IAS Gyan

Daily News Analysis


25th November, 2019


Explained: When Supreme Court reviews a decision

A number of recent Supreme Court decisions have given currency to the expression “review petition”.

About Review Petition:

-       According to constitution, a judgment of the Supreme Court (SC) becomes the law of the land.

-       Under Article, 137-SC can review its own decision, which is known as review petition.

-       Under review petition, Court is not allowed to take fresh stock of the case but to correct grave errors that have resulted in the miscarriage of justice.

-       Any person aggrieved by a ruling can seek a review and file a review petition. However, court has its discretion to allow a review petition.

Conditions for Review petition:

-       To correct a “patent error” and not “minor mistakes of inconsequential import”.

-       A review can be accepted “only where a glaring omission or patent mistake or like grave error has crept in earlier by judicial fallibility”.

-       Mistake or error apparent on the face of the record.

-       Any other sufficient reason. It means a reason that is analogous to the other two grounds.

-       A review is not an appeal whereby an erroneous decision is reheard and corrected but lies only for patent error.

-       Possibility of two views on the subject cannot be a ground for review.

Procedure of filing a review petition:

-       A review petition must be filed within 30 days of the date of judgment or order.

-       An order in the case is an interim ruling that is subject to its final verdict.

-       Lawyers would ordinarily entertain review petitions without oral arguments.

-       In exceptional cases, the court can allow an oral hearing.

Recent cases of review petition:

-       Supreme Court agrees for review petition in Sabrimala case verdict by 3:2.

-       Court rejected Rafale review petition and upheld its earlier verdict as final judgement.

-       All India Muslim Law Board is planning to file a review petition in Ayodhya case verdict.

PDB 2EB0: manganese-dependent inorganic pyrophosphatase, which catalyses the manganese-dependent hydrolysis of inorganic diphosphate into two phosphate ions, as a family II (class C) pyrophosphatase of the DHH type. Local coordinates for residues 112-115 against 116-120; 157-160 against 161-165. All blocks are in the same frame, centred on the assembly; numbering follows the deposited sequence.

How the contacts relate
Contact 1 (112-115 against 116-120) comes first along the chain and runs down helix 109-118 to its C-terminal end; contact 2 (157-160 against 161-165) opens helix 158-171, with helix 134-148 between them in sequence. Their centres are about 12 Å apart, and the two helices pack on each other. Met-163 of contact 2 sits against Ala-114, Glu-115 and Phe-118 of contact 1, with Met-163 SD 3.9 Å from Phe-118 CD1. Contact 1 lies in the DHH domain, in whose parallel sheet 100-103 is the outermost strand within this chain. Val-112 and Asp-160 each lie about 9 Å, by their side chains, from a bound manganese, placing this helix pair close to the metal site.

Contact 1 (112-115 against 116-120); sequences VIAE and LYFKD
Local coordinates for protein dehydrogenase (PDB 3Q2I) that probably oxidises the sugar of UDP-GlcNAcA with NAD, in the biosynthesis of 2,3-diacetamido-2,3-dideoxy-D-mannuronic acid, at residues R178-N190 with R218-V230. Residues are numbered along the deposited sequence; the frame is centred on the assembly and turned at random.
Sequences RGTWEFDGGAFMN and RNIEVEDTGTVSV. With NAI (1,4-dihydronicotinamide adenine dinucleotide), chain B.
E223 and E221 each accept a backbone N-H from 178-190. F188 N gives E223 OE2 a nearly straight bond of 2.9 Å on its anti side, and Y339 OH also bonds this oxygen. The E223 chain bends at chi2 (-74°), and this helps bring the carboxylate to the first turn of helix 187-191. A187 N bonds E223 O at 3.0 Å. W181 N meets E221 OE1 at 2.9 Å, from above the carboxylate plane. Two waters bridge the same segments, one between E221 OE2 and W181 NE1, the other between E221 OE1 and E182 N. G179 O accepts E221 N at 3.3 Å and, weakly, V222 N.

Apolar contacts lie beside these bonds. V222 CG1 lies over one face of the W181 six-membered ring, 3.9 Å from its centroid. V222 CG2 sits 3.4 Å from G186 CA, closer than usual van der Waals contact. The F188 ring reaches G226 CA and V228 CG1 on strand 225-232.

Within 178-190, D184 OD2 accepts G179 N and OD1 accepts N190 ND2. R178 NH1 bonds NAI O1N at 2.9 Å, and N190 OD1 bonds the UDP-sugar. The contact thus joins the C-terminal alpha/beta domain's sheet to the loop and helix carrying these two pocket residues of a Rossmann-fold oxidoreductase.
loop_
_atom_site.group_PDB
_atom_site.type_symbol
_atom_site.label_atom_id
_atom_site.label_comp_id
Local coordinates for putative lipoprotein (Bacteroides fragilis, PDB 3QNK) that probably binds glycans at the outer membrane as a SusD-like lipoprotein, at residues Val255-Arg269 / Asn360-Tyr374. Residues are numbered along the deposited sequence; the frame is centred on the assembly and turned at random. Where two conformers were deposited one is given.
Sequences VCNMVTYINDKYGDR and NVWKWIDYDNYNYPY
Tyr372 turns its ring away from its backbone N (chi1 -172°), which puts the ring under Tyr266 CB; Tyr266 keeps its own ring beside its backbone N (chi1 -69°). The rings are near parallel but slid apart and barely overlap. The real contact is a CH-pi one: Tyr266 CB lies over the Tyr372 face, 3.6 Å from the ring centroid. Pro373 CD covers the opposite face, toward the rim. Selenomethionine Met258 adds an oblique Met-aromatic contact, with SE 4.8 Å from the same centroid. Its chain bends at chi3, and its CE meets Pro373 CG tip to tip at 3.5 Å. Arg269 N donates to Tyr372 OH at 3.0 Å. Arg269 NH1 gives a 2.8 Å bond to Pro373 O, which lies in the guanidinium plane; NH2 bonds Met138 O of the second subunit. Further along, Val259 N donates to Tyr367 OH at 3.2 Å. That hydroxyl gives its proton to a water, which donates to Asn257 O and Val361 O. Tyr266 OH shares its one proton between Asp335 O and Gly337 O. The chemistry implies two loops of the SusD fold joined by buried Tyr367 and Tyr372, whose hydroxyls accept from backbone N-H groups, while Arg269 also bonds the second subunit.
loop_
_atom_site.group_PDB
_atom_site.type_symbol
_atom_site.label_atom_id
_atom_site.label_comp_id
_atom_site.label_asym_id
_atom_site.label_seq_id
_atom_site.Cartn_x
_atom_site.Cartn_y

Curative Petition:

-       As the court of last resort, the Supreme Court’s verdict cannot result in a miscarriage of justice.

-       Supreme Court has evolved the concept of curative petition. Which is heard after a review is dismissed to prevent abuse of its process. It is also entertained on very narrow grounds.

Reference: https://indianexpress.com/article/explained/supreme-court-babri-masjid-ram-temple-review-petition-6135075/

Explained: What is Rule 12, used by Centre to revoke President’s Rule in Maharashtra

Revocation of President Rule:

-       For revocation of the President's rule, a recommendation of the Union Cabinet to the President is required.

-       In case of Maharashtra, Government has revoked the president rule without holding the cabinet meeting by invoking rules 12.

About Rules 12:

-       Rule 12 of the Government of India (Transaction of Business) Rules, 1961, allows the Prime Minister to depart from laid down norms at his discretion.

-       The Cabinet can subsequently give post-facto approval for any decision taken under Rule 12.

Application of Rules 12:

-       It is usually not used to arrive at major decisions by the government.

-       The last big decision taken through the invocation of Rule 12 was re-organisation of the state of Jammu and Kashmir into the Union Territories of Jammu and Kashmir, and Ladakh on October 31.

-       The Cabinet gave post-facto approval to the same on November 20.

Reference: https://indianexpress.com/article/explained/what-is-rule-12-used-by-centre-to-revoke-presidents-rule-in-maharashtra-6134795/

Floor test plea: SC wants Governor’s order, Fadnavis letter

The Supreme Court has put on hold a plea for ordering a floor test in the Maharashtra Assembly till it examined records.

Court observation:

-       Produce the Governor’s order of November 23.

-       The letter of Mr. Fadnavis to the Governor staking claim to form the government.

Both these documents have to be provided by Monday.

Reference: https://www.thehindu.com/todays-paper/floor-test-plea-sc-wants-governors-order-fadnavis-letter/article30072423.ece




Latest survey by NSO debunks Swachh Bharat ODF claims



Findings of the NSO:

-       About 71% of rural households had access to toilets at a time when the Centre was claiming 95% had access.